If only all Glenturrets could be like this one...
My notes above doesn't do this one justice, I'm afraid - other than I might add it's good!


Monday, 18 February 2013


Craigellachie Distillery is one of those that truly lives a quiet life - although they put out around 4 million liters of spirit each year - most to go into the Dewar's blend.

It's an industrial distillery for sure, highly automatic - even more than see in other places I've seen. Located in the village of Craigellachie on the road to Dufftown, its very much one of those places you just pass and never will get to visit as its not normally open to the public - but a few of us were very luckily to visit during the 2011 Spirit of Speyside Spring Festival.

It's also one of those distilleries that uses worm tubs for cooling, and with that sometimes producing a heavier spirit note, sometimes described as 'meaty' as in i.e. Mortlach that also uses worm tubs. I wouldn't exactly describe the Craigellachie spirit as meaty or heavy - instead it has an indescribable edge to it and an ultra clean malt/grain character.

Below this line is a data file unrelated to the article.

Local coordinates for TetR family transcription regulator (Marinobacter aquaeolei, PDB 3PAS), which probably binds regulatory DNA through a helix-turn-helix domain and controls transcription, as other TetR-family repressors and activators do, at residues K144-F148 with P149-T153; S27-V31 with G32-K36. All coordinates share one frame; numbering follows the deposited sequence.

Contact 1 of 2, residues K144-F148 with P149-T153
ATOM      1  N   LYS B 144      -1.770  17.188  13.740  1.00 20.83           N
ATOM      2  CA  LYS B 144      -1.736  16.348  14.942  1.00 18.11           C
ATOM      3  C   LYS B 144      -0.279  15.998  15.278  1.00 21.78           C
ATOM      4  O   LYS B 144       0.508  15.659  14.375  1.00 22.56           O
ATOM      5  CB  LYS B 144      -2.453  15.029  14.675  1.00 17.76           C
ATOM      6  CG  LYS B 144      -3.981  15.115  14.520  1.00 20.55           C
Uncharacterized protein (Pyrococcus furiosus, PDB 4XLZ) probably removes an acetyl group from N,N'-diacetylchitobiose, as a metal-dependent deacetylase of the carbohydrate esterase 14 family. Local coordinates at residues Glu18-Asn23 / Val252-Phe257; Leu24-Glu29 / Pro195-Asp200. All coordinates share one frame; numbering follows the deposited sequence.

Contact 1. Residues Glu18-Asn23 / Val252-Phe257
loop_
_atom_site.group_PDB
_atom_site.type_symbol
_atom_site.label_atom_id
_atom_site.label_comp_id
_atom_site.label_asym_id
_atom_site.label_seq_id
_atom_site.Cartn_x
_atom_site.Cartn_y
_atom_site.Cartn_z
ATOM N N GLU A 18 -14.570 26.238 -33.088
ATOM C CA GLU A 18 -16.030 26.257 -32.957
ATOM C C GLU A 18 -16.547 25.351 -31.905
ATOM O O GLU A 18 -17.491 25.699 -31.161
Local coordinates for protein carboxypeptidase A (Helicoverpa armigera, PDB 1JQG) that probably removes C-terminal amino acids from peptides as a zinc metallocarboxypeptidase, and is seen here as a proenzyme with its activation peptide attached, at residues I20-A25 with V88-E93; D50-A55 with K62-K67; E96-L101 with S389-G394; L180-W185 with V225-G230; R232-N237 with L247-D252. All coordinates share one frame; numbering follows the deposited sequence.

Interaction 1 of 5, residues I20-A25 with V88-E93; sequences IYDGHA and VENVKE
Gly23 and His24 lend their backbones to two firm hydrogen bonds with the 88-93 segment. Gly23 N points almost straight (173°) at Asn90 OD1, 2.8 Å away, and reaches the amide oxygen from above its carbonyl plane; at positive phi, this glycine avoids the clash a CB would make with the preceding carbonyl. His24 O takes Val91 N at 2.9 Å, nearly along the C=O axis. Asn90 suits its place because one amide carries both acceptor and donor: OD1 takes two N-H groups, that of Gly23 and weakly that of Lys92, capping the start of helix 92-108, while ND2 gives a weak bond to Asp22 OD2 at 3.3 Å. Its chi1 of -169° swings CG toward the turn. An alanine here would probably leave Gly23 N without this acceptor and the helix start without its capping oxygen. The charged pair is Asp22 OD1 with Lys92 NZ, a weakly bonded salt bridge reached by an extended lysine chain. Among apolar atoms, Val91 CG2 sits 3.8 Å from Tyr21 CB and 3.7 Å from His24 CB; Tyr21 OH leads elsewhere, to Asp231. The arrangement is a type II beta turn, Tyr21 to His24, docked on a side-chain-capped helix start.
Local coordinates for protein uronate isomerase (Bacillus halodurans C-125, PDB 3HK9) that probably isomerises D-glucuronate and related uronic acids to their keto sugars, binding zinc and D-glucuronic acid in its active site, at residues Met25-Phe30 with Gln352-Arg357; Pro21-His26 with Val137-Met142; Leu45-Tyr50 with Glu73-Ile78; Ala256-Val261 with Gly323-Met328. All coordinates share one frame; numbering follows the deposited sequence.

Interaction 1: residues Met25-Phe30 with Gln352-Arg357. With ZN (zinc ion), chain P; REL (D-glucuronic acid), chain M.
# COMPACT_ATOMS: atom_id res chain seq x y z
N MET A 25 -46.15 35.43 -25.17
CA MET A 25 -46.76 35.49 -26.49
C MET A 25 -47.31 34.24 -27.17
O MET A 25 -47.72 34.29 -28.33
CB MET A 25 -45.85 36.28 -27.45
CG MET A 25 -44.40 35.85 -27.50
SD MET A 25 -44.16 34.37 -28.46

The distillery put out a 14yo that's an easy drinking dram, but I haven't seen it around for a while... so probably discontinued. Before that - and when the distillery was still owned by United Distillers (Diageo) they had a bottling in the Flora & Fauna range and a bottling in the Rare Malt series as well.

Personally I think this distillery deserves more attention than it gets, as it can really put out some good stuff - but it all seems to disappear into Dewar's blends.

Craigellachie Distillery, May 2nd 2011 © The Malt Desk
Craigellachie 1991 20yo 55,8%, ex-bourbon cask#2715, 218 bottles, Berry Bros & Rudd

Colour is white wine

Bakery shop, fresh, sliced pineapple, spices, hint of licorice root - a bourbon cask straight as an arrow!